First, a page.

“Do you know where you are?”
“Do you know what date it is?”
“Can you name the Taoiseach?”
“Can you spell ‘world’ backwards?”
These questions are from the traditional mental status examination. They are an example of how not to assess the decision-making capacity of someone with an intellectual disability, mental illness, dementia or acquired brain injury.
A person whose decision-making capacity is in question should be as free as anyone else to make decisions. The legal starting point is a presumption that every person has the capacity to make decisions about their resources and personal affairs free of intervention, until the contrary is shown.
This approach is set out in law in the Assisted Decision-Making Capacity Act that was passed by Oireachtas at the end of 2015. It will introduce far-reaching changes to the way that we support adults who have difficulties with their decision-making.
How then – under the new Act – will it be shown that a person has lost the capacity to make such decisions? It is not by the sort of traditional mental status examination outlined above.
Nor is it by the “outcome” approach, which supposes that if what I want to do is objectively unwise, then I must lack the capacity to decide to do it. The logic of this approach is for example that if you decide to leave hospital against medical advice and to throw your medication in the bin then, because this is such a bad idea, your decision-making capacity is by implication faulty.
Instead, the 2015 Act introduces a test of capacity to make a specific decision at a particular time. This functional test of capacity is new in law but it has been used before. For example it was adopted by Ms Justice Laffoy in the High Court in a 2008 case concerning a patient's refusal of a blood transfusion on religious grounds.
This test simply asks: at the time that a specific decision is to be made, is a person able to understand the nature and consequences of that decision? In other words, in making the decision, is the person able to understand the options, to weigh them up and then to communicate his or her wishes?
On this assessment, you might lack capacity to make a particular decision today but not next week. You might be able to consent to have root canal treatment or to go on holiday with your sister, but you might not have capacity to sell the farm which you have inherited.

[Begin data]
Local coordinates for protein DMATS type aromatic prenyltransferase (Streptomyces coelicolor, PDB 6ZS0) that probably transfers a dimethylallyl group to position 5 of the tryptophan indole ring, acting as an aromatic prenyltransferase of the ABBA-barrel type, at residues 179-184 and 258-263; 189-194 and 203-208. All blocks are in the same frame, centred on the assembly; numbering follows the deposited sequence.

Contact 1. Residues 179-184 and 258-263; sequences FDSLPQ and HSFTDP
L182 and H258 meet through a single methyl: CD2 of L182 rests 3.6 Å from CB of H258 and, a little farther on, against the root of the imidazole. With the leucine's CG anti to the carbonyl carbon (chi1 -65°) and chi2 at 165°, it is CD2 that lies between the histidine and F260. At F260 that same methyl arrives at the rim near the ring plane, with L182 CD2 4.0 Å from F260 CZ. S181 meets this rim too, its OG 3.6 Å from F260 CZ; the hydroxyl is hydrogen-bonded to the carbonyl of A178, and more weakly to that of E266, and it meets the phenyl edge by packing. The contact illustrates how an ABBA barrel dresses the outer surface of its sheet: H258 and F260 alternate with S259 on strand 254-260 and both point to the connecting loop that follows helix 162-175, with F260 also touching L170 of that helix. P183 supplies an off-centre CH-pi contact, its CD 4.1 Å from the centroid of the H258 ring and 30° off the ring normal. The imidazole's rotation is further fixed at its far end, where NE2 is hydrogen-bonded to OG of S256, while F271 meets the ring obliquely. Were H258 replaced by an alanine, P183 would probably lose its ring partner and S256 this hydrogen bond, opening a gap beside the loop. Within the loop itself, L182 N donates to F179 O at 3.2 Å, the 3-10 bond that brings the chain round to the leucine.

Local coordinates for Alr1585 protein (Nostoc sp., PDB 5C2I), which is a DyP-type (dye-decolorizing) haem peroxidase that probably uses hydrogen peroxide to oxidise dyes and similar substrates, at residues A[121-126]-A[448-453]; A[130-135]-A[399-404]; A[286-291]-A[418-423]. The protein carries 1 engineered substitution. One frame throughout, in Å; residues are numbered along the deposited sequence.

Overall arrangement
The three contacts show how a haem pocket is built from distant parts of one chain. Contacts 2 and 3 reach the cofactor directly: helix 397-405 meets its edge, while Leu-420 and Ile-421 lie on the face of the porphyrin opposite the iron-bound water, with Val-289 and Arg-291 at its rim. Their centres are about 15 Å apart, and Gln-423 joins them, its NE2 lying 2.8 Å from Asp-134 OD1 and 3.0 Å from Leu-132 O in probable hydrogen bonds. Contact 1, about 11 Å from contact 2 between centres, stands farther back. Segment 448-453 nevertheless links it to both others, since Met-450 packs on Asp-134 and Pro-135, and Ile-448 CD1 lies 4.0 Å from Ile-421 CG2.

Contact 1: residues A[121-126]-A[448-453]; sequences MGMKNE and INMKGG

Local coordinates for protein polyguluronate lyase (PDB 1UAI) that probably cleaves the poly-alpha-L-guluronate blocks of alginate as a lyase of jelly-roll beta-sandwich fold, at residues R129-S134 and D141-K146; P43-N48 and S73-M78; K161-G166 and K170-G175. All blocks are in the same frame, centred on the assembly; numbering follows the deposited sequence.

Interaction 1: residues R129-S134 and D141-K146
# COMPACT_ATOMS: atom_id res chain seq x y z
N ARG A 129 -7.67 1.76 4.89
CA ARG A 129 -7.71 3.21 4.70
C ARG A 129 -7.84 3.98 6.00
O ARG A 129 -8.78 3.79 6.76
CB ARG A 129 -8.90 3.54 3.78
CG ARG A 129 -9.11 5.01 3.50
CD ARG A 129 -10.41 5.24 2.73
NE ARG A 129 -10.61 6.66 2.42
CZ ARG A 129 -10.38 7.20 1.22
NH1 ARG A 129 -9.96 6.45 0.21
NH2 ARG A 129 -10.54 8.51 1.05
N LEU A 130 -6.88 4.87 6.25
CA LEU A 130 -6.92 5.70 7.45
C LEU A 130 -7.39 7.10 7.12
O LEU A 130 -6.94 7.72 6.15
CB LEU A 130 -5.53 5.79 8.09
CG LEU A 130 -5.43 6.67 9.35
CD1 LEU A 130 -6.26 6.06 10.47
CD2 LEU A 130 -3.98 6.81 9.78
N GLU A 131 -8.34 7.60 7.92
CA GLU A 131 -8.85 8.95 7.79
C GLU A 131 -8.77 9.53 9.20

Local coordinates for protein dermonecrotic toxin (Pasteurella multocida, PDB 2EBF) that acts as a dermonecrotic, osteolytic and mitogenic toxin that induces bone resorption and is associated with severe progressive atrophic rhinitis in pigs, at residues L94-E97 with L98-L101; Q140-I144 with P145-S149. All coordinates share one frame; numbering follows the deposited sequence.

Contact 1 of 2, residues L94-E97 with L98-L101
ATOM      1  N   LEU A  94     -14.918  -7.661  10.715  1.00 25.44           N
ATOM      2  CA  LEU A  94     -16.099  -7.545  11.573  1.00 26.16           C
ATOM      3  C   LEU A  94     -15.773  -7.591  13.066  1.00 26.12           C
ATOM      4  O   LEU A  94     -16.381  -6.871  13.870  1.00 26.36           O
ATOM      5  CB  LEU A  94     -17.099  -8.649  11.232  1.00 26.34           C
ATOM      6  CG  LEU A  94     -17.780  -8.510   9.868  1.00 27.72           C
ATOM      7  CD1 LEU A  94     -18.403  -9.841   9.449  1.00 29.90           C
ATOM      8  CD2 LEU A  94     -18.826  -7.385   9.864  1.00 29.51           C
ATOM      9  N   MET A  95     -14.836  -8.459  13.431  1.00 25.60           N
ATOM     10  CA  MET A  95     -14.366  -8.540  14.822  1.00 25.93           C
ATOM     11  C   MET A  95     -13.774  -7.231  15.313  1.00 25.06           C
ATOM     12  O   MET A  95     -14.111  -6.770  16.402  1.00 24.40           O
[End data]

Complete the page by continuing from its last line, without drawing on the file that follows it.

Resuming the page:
What then if you are found to lack capacity to make the decision in question? The 2015 Act provides for a graduated system of supports, or “interveners” to assist the relevant person.
At the upper end of need, this may lead to the appointment by the Circuit Court of a “decision-making representative”. All interveners must endeavour to ascertain and give effect to the person’s will and preferences. The guiding principles of the Act emphasise minimal intervention, and due regard to a person’s right to bodily integrity, privacy and autonomy.
These echo the key principles of the United Nations Convention on the Rights of Persons with Disabilities, which the Government plans shortly to ratify.
There are steps which any adult can take while they have full capacity to prepare for the possibility that at some future point they will not. The 2015 Act develops new procedural measures in relation to:
– Enduring powers of attorney: these allow an adult who has full capacity to appoint a trusted relative or friend to step in and make important decisions on their behalf if this becomes necessary in the future;
– Advance healthcare directives: introduced for the first time, these enable an adult with capacity to state their wishes with regard to future medical treatment, including life-sustaining measures, and to appoint a representative to ensure that these wishes are observed.
Responsibility for much of the implementation of this will rest with a new office within the Mental Health Commission called the Decision Support Service (DSS). Intensive work is under way to make the DSS fully operational. An inter-departmental steering group was established in 2016 and significant preparatory work has already been carried out, particularly with regard to writing draft codes of practice for professionals and interveners.
The changes brought about by the 2015 Act and the Decision Support Service will have significance for all those caring for and advising vulnerable people and their families. It will affect the work of healthcare and social care providers, lawyers and financial professionals.
We are an ageing population, with longevity and levels of age-related cognitive impairment increasing all the time, so these are changes which could reach into every home in Ireland.
Áine Flynn is the recently appointed first director of the Decision Support Service